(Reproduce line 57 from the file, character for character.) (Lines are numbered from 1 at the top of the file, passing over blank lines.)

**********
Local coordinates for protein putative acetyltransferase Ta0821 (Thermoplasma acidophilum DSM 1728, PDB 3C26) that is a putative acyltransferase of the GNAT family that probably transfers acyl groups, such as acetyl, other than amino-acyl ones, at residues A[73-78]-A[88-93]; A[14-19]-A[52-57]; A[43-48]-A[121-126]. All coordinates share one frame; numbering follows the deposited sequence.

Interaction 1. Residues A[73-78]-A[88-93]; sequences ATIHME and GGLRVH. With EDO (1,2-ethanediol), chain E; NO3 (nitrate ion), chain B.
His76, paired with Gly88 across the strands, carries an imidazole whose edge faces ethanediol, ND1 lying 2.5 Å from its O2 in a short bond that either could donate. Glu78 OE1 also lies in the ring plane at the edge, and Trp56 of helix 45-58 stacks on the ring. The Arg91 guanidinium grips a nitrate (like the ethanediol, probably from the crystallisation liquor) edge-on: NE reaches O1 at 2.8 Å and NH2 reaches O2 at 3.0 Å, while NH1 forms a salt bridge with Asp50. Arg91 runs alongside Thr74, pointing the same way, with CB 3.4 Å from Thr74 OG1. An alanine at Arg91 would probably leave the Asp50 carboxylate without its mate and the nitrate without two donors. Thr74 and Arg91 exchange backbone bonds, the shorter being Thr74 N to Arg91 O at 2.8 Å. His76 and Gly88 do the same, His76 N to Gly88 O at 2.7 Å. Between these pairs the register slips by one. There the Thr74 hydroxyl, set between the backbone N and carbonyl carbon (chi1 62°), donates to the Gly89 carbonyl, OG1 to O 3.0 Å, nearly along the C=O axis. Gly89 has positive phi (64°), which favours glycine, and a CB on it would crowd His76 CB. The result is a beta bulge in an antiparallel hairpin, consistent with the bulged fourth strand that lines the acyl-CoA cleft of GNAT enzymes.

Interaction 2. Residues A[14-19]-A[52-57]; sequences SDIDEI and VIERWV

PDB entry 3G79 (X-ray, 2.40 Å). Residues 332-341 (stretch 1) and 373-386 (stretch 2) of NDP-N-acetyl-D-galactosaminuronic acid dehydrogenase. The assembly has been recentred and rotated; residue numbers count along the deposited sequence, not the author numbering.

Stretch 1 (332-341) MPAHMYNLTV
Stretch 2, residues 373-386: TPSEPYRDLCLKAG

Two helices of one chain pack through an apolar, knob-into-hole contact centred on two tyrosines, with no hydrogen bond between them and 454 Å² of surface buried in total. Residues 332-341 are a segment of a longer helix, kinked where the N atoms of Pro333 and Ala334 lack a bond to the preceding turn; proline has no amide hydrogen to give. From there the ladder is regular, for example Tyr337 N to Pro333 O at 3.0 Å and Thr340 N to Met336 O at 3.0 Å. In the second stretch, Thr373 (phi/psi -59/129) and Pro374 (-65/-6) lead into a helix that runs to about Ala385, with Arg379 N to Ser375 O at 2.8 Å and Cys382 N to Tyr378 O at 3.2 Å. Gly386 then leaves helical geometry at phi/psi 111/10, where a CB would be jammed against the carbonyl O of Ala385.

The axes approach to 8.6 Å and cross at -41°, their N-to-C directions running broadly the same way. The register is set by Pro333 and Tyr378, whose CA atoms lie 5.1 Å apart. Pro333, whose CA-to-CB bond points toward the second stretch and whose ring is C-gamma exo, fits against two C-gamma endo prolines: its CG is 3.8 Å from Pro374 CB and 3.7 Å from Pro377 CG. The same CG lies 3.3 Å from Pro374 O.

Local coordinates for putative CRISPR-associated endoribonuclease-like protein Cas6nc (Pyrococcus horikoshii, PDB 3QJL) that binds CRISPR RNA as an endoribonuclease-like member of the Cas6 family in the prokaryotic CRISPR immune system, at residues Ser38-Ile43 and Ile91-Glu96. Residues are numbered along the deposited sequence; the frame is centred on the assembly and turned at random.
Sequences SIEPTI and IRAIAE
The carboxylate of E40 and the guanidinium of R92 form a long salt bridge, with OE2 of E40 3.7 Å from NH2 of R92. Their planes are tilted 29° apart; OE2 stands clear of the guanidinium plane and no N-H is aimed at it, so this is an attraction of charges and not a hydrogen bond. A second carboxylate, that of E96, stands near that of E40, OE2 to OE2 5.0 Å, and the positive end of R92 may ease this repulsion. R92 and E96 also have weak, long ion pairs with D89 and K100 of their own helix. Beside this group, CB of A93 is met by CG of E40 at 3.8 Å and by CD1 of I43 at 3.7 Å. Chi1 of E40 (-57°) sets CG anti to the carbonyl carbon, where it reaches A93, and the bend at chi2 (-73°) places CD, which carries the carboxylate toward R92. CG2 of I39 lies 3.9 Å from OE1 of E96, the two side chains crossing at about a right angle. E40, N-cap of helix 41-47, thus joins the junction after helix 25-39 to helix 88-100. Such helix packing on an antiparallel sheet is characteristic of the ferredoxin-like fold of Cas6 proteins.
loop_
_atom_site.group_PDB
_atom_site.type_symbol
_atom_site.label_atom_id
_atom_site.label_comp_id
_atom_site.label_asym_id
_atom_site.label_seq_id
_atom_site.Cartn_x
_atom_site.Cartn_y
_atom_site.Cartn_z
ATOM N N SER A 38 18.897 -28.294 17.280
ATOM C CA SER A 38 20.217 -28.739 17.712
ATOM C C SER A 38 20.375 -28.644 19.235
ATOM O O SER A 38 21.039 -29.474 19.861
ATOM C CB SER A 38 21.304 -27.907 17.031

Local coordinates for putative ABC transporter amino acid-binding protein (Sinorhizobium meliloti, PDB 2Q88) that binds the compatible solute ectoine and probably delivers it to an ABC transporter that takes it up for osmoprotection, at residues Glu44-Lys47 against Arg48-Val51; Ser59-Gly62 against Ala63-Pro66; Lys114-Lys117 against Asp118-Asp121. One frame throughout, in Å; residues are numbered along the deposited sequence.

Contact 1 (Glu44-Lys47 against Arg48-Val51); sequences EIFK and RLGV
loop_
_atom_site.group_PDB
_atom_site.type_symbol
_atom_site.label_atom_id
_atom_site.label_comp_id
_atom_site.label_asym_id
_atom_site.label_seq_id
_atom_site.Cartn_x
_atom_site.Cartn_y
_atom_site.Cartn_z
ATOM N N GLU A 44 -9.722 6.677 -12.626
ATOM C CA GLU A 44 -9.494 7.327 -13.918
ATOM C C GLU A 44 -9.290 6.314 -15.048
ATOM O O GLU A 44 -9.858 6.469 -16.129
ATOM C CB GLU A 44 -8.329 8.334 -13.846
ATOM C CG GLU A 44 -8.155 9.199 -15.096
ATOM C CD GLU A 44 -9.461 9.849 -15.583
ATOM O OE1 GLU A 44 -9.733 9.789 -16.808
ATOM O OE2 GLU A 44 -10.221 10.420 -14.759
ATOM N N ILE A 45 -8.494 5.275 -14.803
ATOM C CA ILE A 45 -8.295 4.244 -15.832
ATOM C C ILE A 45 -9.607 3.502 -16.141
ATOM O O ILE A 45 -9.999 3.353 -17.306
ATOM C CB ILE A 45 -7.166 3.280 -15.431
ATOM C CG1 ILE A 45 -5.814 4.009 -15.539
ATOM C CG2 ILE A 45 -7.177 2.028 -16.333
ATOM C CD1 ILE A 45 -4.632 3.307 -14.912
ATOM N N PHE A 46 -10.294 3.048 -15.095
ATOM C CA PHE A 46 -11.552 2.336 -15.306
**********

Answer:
ATOM N N PHE A 46 -10.294 3.048 -15.095